Runway 25 Layout - Runway 25 is the runway that is most often used due to prevailing winds being from the south and west most of the time. There are markers consisting of flush-mounted tiles and traffic cones that provide a layout to keep things organized, especially when it is busy. See the RWY 25 LAYOUT document for full details.
Tow Pilots - Memphis Soaring Tow Pilots can review the following link to the Soaring Safety Foundation's tow pilot course to learn and refresh important aspects of towing:
Safety/Line Officer Duty - (See the Operations manual for a full description of these duties)
Memphis Soaring requires its members who are rated as a private glider pilot, and are not either an instructor or tow pilot, to serve as a Safety Officer in rotation with other members. Safety Officers are required to be rated, at a minimum, a private glider pilot.
Line Officers are members not performing the role of Tow Pilot, Instructor Pilot or Safety Officer. They serve in rotation with other members who meet this criteria.
All members should review and maintain an understanding of wing running which can be seen at the following links:
Wing Runner Course
Soaring Safety Foundation - The Soaring Safety Foundation has a web site that has an abundance of resources for those who fly in the soaring community. Excellent place to visit if you are a glider pilot, tow pilot or glider instructor.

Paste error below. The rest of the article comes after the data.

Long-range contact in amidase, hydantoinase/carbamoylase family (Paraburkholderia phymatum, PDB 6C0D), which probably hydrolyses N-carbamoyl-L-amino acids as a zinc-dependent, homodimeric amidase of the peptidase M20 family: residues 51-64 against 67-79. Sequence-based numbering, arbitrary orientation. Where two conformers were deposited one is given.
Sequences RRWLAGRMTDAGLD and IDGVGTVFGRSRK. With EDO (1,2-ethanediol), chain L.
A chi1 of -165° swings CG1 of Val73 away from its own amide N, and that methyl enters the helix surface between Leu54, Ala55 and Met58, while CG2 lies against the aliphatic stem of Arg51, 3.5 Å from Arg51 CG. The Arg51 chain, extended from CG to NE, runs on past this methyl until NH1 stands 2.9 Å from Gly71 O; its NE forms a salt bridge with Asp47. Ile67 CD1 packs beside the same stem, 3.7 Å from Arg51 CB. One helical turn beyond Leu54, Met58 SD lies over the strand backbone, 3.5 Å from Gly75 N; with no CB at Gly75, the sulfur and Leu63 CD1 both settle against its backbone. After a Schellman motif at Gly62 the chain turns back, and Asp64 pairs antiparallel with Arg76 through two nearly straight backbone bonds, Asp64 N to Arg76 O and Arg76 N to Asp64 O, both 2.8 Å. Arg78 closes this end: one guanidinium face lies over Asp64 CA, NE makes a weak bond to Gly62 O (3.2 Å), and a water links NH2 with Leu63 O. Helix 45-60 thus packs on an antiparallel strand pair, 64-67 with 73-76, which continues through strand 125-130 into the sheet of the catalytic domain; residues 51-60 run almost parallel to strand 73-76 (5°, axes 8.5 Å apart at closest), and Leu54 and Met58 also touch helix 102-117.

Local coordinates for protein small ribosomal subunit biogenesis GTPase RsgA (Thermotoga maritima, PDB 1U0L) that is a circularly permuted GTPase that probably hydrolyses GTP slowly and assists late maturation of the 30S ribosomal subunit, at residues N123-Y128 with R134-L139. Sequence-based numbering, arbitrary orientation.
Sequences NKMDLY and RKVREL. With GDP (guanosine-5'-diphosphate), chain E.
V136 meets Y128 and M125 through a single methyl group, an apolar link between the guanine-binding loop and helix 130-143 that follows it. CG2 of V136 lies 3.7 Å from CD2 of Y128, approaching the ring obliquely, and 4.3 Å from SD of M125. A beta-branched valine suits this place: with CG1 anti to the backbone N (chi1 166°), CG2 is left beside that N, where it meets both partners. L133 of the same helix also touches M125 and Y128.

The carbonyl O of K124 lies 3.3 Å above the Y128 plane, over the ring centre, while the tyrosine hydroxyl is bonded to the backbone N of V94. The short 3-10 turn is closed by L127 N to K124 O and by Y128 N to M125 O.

Bronze Badge Study Resources - On the Foundation website there is a great distance learning resource to prepare for the Bronze Badge Test. On that page are about 20 hyperlinks to take you to many other information sites. Well worth the visit so check it out!
Cross Country Flying - Flying cross country is the goal of many who get into soaring. To test ones ability get away from the field is a challenge between the pilot and the weather that is very satisfying. The following resources can help one understand more:
Intro to XC Soaring - Gertsen
Off Airport Landings - Gersten
Thoughts on Bailing Out (With a Parachute)
Flying Further and Faster - Part 1
Flying Further and Faster - Part 2
The Importance of Properly Setting the MacCready Value